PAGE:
By Augusto Semmelroth | Source: MLA, USDA, Steiner, ACU
Last week we showed how Meat and Livestock Australia’s (MLA) and USDA’s supply projections can be used to estimate the performance of domestic cattle markets against key export price benchmarks in the future. In this article, we go a step further and investigate what they will potentially mean for cattle prices.
For all its flaws, long-term price forecasting remains a highly valuable tool for producers and consumers, providing insights into future returns/margins while supporting strategic decision making. As you may well know, the aim is not to hit the nail on the head. Instead, the real intent is to provide a fact-based and data-driven analysis of the potential price scenarios, using the best information available now.
Let’s start with the outlook for finished steer prices.
Figure 1 shows Mecardo’s price forecast for the Queensland heavy steer until 2020. The key inputs used for the estimates were: USDA’s price forecasts for US live cattle adjusted to 90% of their value (reflecting a more bearish scenario); projected spread between QLD heavy steer and US live cattle based on supply forecast ratios between US and Australia; and two different exchange rate scenarios for the A$ (US65¢ and US75¢).
In a snapshot, the annual average price range for the coming years is expected to be 555-640¢ (2016), 610-705¢ (2017), 575-665¢ (2018), 550-640¢ (2019) and 540-620¢/kg cwt (2020). A lower A$ will likely see prices at the upper limits of those ranges.
Moving into our outlook for the Eastern Young Cattle Indicator (EYCI), figure 2 shows a wider forecast range to reflect the stronger influence of the weather on young cattle pricing. The inputs used for the estimates were: USDA’s price forecasts for US live cattle adjusted to 90% of their values; estimates for export 90CL prices using different FX scenarios (US65¢ and US75¢). Also used was the long-term average discount to US domestic prices, with the EYCI discount to 90CL prices to return to -50¢ to -100¢, at least.
As a result, the annual average price range for the EYCI in coming years is expected to be 650-800¢ (2016), 645-815¢ (2017), 600-760¢ (2018), 560-715¢ (2019) and 545-700¢/kg cwt (2020). These estimates largely assume seasonal conditions around average. Favourable rainfall conditions would push prices towards the upper limits of those ranges.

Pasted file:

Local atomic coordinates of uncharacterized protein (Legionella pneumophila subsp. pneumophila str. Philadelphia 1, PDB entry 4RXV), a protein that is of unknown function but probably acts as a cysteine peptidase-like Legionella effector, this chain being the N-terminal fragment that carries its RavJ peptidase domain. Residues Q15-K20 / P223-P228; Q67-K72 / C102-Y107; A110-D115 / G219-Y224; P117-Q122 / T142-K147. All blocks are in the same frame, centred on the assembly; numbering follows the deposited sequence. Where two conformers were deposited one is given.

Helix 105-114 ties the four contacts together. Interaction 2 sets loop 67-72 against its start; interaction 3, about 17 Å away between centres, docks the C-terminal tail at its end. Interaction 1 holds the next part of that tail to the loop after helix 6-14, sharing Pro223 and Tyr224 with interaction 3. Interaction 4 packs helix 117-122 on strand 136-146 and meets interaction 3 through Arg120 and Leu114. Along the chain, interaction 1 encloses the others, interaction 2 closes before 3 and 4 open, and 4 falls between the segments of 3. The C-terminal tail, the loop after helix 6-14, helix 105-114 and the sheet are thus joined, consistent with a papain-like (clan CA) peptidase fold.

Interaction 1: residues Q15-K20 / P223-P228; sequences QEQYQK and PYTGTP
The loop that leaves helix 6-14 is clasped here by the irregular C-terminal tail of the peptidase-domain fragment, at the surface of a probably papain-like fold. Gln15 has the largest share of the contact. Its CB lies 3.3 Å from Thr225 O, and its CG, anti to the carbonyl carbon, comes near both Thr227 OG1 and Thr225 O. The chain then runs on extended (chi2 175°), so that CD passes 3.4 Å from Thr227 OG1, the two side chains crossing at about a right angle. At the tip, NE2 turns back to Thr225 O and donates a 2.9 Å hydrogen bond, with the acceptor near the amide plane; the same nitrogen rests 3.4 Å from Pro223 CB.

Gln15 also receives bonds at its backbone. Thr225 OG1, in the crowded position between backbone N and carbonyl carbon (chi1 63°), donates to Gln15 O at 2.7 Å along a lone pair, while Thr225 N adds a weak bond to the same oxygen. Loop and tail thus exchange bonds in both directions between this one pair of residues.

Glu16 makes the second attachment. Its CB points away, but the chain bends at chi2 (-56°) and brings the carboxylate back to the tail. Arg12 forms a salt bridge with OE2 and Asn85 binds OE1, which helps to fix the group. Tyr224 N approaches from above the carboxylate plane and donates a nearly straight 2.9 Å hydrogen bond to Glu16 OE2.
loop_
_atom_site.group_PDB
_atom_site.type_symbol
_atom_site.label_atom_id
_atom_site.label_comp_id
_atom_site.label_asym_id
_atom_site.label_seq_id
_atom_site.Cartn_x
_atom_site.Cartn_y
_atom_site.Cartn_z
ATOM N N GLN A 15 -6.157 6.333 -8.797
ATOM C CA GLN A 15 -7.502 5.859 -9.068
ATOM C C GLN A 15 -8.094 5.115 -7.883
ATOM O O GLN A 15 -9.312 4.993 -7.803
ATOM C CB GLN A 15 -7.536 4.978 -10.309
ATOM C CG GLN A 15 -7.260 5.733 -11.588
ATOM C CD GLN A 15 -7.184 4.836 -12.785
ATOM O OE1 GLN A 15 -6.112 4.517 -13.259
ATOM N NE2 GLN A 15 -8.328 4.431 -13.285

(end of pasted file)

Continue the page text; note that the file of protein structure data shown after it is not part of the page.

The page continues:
To conclude, we expect cows to perform well as the herd rebuild gathers momentum from 2016 onwards. Figure 3 shows a price forecast based on projected discounts to heavy steers and the EYCI.
The last two years have seen domestic cattle prices deviate from export fundamentals. This has resulted in a classic imbalance of pricing across the value chain. This is a recurrent phenomenon in the beef industry and is mainly driven by dramatic changes in supply. The good news is that under the supply outlook put forward by MLA for 2015-2020, current price transfer inefficiencies will be quickly eroded for the benefit of producers.
Sceptics may say that these forecasts look too bullish. However, they are underpinned by credible forecasts by the USDA and MLA, and our thorough assessment of price correlations between US and Australia.
Overall, short-term headwinds such as a potential El Nino scenario may postpone things a little but will not undermine major long-term tailwinds, the main one being the imminent start of a herd rebuild phase. Moreover, the anticipated robust export demand from US/Japan/Korea and other Asian markets, a favourable exchange rate environment and a return to average seasonal conditions (whenever that happens) will finally allow cattle prices to fully express their potential. Our forecasts merely quantify what this potential really is.
Mecardo information is provided to assist in your marketing decisions. It contains a range of data and views on the current market. It is not intended to constitute advice for a specific purpose. Before taking any action in relation to information contained within this report, you should seek advice from a qualified professional. The information is obtained from a variety of sources and neither Mecardo nor Ag Concepts Advisory will be held liable for any loss or damage whatsoever that may arise from the use of information or for any error or mis-statement contained in this report.
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